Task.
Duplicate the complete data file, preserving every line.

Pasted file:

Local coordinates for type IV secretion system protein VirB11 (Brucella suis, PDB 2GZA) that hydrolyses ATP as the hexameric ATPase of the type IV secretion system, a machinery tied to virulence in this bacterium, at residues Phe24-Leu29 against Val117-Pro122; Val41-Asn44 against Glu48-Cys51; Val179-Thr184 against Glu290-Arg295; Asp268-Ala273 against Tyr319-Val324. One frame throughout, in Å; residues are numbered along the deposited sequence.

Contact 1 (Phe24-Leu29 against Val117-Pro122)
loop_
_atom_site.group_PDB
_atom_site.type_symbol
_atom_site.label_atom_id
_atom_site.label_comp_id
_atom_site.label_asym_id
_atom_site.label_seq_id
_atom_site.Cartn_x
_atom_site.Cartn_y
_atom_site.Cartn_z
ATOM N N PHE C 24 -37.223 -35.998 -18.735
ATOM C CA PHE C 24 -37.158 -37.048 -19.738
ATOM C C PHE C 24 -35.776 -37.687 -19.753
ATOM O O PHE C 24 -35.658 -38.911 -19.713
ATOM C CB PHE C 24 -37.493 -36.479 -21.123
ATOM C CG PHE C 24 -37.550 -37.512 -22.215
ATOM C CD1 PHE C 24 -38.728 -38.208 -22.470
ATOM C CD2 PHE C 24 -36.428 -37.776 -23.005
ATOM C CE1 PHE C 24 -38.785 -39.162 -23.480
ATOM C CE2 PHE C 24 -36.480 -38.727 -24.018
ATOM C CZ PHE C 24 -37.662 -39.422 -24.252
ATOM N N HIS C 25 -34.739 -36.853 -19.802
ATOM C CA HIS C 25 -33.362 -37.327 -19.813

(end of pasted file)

Local coordinates for type IV secretion system protein VirB11 (Brucella suis, PDB 2GZA) that hydrolyses ATP as the hexameric ATPase of the type IV secretion system, a machinery tied to virulence in this bacterium, at residues Phe24-Leu29 against Val117-Pro122; Val41-Asn44 against Glu48-Cys51; Val179-Thr184 against Glu290-Arg295; Asp268-Ala273 against Tyr319-Val324. One frame throughout, in Å; residues are numbered along the deposited sequence.

Contact 1 (Phe24-Leu29 against Val117-Pro122)
loop_
_atom_site.group_PDB
_atom_site.type_symbol
_atom_site.label_atom_id
_atom_site.label_comp_id
_atom_site.label_asym_id
_atom_site.label_seq_id
_atom_site.Cartn_x
_atom_site.Cartn_y
_atom_site.Cartn_z
ATOM N N PHE C 24 -37.223 -35.998 -18.735
ATOM C CA PHE C 24 -37.158 -37.048 -19.738
ATOM C C PHE C 24 -35.776 -37.687 -19.753
ATOM O O PHE C 24 -35.658 -38.911 -19.713
ATOM C CB PHE C 24 -37.493 -36.479 -21.123
ATOM C CG PHE C 24 -37.550 -37.512 -22.215
ATOM C CD1 PHE C 24 -38.728 -38.208 -22.470
ATOM C CD2 PHE C 24 -36.428 -37.776 -23.005
ATOM C CE1 PHE C 24 -38.785 -39.162 -23.480
ATOM C CE2 PHE C 24 -36.480 -38.727 -24.018
ATOM C CZ PHE C 24 -37.662 -39.422 -24.252
ATOM N N HIS C 25 -34.739 -36.853 -19.802
ATOM C CA HIS C 25 -33.362 -37.327 -19.813